In application, this caused the Cahiers group to enter into a paradoxical relationship with Hollywood cinema: on the one hand the critics and directors-to-be rejected all the technical strictures advocated by classicist practice; on the other, they professed admiration for the products dismissed by the Hollywood establishment as representative of crass commercialism. They opined, in effect, that although the films of such underappreciated practitioners as John Ford, Samuel Fuller, Howard Hawks, Alfred Hitchcock, John Huston, Don Siegel, and Raoul Walsh were no match for the wide popularity and award-worthiness of the prestige productions churned out by the major outfits for Academy Award considerations, they possessed the necessary personal factor that set them apart from the assembly-line nature of the bigger productions. In short, each of these films could be studied according to the “signature” of its filmmaker – acknowledged by the auteurists as the film’s director – as well as in relation to the filmmaker’s other films (on a vertical axis) and against other products belonging to the film’s genre (horizontal axis) (Monaco 8).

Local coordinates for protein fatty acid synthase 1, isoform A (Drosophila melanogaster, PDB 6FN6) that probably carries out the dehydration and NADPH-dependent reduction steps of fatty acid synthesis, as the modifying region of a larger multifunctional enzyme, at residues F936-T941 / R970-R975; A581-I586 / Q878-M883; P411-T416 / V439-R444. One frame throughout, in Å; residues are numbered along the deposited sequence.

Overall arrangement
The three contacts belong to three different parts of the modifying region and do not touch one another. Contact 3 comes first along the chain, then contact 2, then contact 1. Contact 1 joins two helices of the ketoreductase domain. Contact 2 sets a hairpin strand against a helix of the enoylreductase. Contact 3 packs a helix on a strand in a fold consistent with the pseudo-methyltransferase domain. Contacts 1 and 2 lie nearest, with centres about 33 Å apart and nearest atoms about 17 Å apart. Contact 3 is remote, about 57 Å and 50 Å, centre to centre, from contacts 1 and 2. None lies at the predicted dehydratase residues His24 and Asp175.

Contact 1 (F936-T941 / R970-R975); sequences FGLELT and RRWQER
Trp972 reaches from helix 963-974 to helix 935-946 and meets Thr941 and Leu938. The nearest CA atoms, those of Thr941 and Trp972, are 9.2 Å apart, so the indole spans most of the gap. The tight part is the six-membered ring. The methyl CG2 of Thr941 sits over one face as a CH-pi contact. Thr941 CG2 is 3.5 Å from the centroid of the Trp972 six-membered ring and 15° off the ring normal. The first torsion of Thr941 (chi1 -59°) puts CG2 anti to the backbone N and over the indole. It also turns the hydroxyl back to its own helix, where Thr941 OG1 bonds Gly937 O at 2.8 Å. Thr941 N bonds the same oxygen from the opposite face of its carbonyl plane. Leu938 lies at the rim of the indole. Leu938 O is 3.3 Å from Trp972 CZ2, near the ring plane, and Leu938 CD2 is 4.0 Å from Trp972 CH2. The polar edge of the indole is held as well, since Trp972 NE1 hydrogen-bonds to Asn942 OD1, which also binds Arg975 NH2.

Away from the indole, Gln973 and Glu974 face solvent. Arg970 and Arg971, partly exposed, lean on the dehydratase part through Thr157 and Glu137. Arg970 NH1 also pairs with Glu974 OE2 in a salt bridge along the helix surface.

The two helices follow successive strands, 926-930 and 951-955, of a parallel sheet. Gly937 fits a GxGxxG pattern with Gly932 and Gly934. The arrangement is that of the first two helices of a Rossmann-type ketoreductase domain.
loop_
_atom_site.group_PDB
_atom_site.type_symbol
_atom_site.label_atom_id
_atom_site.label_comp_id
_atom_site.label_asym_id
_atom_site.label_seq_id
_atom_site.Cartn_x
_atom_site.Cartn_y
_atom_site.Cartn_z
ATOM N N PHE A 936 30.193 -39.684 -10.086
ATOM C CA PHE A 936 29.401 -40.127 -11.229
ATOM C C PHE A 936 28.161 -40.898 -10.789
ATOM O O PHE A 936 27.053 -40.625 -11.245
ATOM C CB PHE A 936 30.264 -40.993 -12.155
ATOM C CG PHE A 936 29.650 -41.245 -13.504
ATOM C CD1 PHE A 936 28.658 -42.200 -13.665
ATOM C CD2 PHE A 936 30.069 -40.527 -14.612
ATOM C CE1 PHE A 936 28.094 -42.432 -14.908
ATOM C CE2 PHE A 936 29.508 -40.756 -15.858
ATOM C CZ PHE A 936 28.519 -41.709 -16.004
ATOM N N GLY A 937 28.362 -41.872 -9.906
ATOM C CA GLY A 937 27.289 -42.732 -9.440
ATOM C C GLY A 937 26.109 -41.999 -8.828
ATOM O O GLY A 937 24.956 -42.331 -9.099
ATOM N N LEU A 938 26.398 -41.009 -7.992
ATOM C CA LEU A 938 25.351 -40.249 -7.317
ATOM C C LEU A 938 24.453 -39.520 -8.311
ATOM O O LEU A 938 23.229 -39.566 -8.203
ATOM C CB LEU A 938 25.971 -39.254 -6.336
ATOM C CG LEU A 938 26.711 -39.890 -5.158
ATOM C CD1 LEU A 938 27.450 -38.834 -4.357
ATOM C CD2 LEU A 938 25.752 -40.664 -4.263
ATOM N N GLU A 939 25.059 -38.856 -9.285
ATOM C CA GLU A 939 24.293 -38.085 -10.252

As filmmakers, the Cahiers critics-turned-directors benefited from opportune developments in film technology, including “fast [or more light-sensitive] filmstocks, lightweight cameras, new lighting equipment, and the liberation from the Hollywood set that all this implied” (Monaco 10). They not only drew uninhibitedly from past instances of the silent-cinema movements (especially Soviet montage, German Expressionism, and French avant-garde surrealism) and the sound-era samples of American film noir and the then-current Italian neorealism; they also innovated with methods considered unconventional at the time, such as jump cuts (notably in Godard’s Breathless), available or natural lighting, hand-held camera work, and graphic imagery. Chabrol was to specialize in film noir and Rohmer in literary comic romances. Truffaut was to implement, to wide acclaim, his proposal of “exploding” genres by combining them, while Rivette would explore the relationship between the medium and theater. Godard would experiment, in what is generally conceded as the most ambitious project among the five, with the multiplexity of film language and its political ramifications, even crossing over at a certain point to the medium of video.